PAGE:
Last night the 2014 Farm Bill review took place in West Lafayette, Indiana to a crowd of nearly 400 farmers, FSA agents and agriculture professionals. As the years of direct payments to farmers have come to an end, a new and more complex safety net has been created to help farmers in time of duress while simultaneously putting a ‘dent’ in the Federal deficit.
The new farm bill and its 959 pages is a difficult read at best, fortunately for farmers in Indiana, Farm Credit Mid-America is helping weed through the muck to educate farmers on deadlines and decisions that have a real impact on their operations – continuing to raise the bar as an industry leader.
Dubbed ARC (Ag Risk Coverage) and PLC (Price Loss Coverage) the two new programs in the farm bill have created quite the stir among the farming community. Designed to help farmers producing a variety of covered commodities across the nation, these programs seek to address the fundamental challenges that exist in the market – low prices, low yields and low revenues. As more and more agricultural economists talk about risk management, ARC and PLC are meant to be a tool in the farming tool box that reduce risk and give farmers a choice in how they are protected by the USDA. Given the complex nature of the Farm Bill and the formulas for calculating payments, the crowd heard from a variety of industry professionals including Kyle Cline, policy advisor for national government relation for Indiana Farm Bureau, Farm Credit Mid-America professionals and Dr. Chris Hurt, renowned agricultural economist from Purdue University.
While the entire room appreciated what the Indiana Farm Bureau provides in terms of a voice in Washington, the message from Kyle was clear, Agriculture is a minority voice on capital hill. Changes in the farm bill means it’s time for every farmer to make a choice in how they run their operations and it’s a crucial time to be heard.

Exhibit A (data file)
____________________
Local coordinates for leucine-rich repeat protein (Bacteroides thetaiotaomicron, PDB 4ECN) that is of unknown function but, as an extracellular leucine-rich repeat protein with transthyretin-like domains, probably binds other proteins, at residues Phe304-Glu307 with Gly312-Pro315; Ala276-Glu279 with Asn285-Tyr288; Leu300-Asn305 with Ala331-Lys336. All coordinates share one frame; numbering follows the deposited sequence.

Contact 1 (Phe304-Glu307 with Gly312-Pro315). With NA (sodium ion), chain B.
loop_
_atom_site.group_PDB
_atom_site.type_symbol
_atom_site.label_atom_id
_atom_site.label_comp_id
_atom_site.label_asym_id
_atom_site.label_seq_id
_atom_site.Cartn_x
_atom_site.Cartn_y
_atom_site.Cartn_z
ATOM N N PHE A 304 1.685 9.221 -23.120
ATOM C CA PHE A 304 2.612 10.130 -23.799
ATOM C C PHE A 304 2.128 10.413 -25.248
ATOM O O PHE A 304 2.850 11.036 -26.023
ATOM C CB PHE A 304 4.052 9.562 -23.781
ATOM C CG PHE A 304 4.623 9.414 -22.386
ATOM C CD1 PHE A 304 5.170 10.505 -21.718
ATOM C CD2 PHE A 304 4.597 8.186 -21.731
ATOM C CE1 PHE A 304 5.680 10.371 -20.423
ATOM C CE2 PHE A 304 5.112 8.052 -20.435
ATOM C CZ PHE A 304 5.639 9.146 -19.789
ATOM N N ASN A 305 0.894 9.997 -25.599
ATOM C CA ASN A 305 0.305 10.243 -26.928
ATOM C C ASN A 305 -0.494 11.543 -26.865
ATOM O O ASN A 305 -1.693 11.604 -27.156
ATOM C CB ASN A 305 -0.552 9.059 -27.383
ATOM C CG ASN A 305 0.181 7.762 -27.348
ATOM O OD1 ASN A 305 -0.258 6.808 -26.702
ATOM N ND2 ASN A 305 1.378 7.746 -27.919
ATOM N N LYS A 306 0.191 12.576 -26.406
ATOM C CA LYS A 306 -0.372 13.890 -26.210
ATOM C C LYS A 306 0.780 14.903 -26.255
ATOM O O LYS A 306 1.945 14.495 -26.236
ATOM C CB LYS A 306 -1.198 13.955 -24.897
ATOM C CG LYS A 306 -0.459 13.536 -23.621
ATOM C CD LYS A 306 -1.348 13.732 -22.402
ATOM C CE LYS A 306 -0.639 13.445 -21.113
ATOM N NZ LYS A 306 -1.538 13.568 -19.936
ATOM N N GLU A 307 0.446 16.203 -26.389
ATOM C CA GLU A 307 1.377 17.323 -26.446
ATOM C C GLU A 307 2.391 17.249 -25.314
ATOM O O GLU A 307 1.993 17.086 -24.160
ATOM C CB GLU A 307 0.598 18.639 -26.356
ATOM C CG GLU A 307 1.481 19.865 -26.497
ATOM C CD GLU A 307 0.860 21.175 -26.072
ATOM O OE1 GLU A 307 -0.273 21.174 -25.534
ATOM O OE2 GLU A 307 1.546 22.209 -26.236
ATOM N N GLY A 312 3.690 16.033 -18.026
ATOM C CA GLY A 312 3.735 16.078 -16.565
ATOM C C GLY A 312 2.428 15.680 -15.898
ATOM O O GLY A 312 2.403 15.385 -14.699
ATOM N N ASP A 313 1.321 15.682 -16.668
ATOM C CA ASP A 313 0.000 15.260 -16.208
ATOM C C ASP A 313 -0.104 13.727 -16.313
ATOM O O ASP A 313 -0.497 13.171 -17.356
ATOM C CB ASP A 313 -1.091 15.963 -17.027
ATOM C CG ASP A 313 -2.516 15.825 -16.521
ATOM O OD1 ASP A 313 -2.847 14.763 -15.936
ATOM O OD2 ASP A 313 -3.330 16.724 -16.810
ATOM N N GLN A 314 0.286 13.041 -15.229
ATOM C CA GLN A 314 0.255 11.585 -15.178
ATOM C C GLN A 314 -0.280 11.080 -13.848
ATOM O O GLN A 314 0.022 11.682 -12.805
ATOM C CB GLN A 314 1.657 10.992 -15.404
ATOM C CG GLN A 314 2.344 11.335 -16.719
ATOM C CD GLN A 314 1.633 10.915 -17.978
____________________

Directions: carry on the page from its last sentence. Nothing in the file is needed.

According to Cline, “only 25 members of Congress claim agriculture as a previous occupation” and while he remained optimistic about the future of the Farm Bill, he cautioned the crowd that now is the time for the voices of the agriculture community to stand up. “Speak with your congressmen, senators and build relationships so your voice continues to be heard.”
On the schedule to help farmers understand how ARC and PLC are calculated was the Executive Director of the Farm Service Agency, Julia Wickard. To the crowds slight surprise, Julia was unable to attend as she was in Washington D.C. working on behalf of each and every farmer in the room – a challenging and noble job. In her stead, Farm Credit Mid-America took the stage and addressed the crowd on how payments are calculated using the complex formulas of ARC and PLC. Agricultural economics is not my strong suit and judging from the looks of frustration, and the whispers of more red tape that resonated through the crowd, getting assigned some math homework wasn’t at the top of the to-do list for those in attendance. Making decisions on updates, elections and enrollment into the new USDA Farm Bill programs requires research, time and effort – this process may be easy for some farming operations and quite challenging for others. Thank you to Farm Credit for educating and leading the way.
Taking the complex nature of the Farm Bill and turning it into something tangible and easily understood is part art and part science, that job fell on the plate of Dr. Chris Hurt of Purdue Agricultural Economics, who knocked it out of the park.
Dr. Hurt got down to business, tackling a question seemingly on everyone’s mind ‘What do you recommend we do?’
5 Things to Consider as a Farmer & Producer:
- Updating your yields if they are higher
- Build your base with crops that offer the strongest returns
- Consider the ARC-County program first
- Ask yourself, “What conditions beat ARC-County?”
- In bear conditions, PLC may make more sense
Long story short, Dr. Hurt and other agricultural economists from around the country predict that the majority of farming operations will choose to enroll in the ARC-CO program as the yield data is based on a county by county basis. The ARC-CO program does not require a crop to be planted for payments to trigger, whereas its counterpart the ARC-IC does.
With a difference in payments of 85% vs. 65% of base acres, it may take yields that are “31% higher than the county average for ARC-IC to make sense,” said Dr. Hurt. Those with irrigated farmland may be more likely to fall into the ARC-IC program election.
In conclusion, these meetings are great learning experience and we encourage you to attend. Consulting with your FSA agent, farm manager, accountant and banker are a vital step to your understanding of the financial impact of the Farm Bill – our advice is to continue to have conversations about farm risk management with those you trust the most to determine what is best for you and your farming operation.
About the Author
Johnny Klemme is a published author, graduate of Purdue University and Land Broker specializing in farms, recreational property and development land in West Central Indiana. Born and raised on a local farm, his commentary on issues that are important to the farming and real estate community can be found at www.PrairieFarmland.com/blog